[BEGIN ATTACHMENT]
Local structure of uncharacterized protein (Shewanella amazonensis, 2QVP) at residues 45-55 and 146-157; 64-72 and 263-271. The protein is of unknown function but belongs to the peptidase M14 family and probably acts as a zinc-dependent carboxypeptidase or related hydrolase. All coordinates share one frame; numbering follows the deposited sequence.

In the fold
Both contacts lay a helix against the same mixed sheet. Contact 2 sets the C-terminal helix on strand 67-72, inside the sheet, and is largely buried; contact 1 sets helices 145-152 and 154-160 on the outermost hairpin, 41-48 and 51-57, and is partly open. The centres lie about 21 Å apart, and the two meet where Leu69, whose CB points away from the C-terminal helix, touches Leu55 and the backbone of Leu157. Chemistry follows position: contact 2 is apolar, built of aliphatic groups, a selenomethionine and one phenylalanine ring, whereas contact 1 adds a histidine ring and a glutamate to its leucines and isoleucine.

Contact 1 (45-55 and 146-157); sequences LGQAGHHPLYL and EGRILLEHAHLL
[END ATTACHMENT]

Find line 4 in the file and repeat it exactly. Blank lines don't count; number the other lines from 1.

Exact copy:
Contact 1 (45-55 and 146-157); sequences LGQAGHHPLYL and EGRILLEHAHLL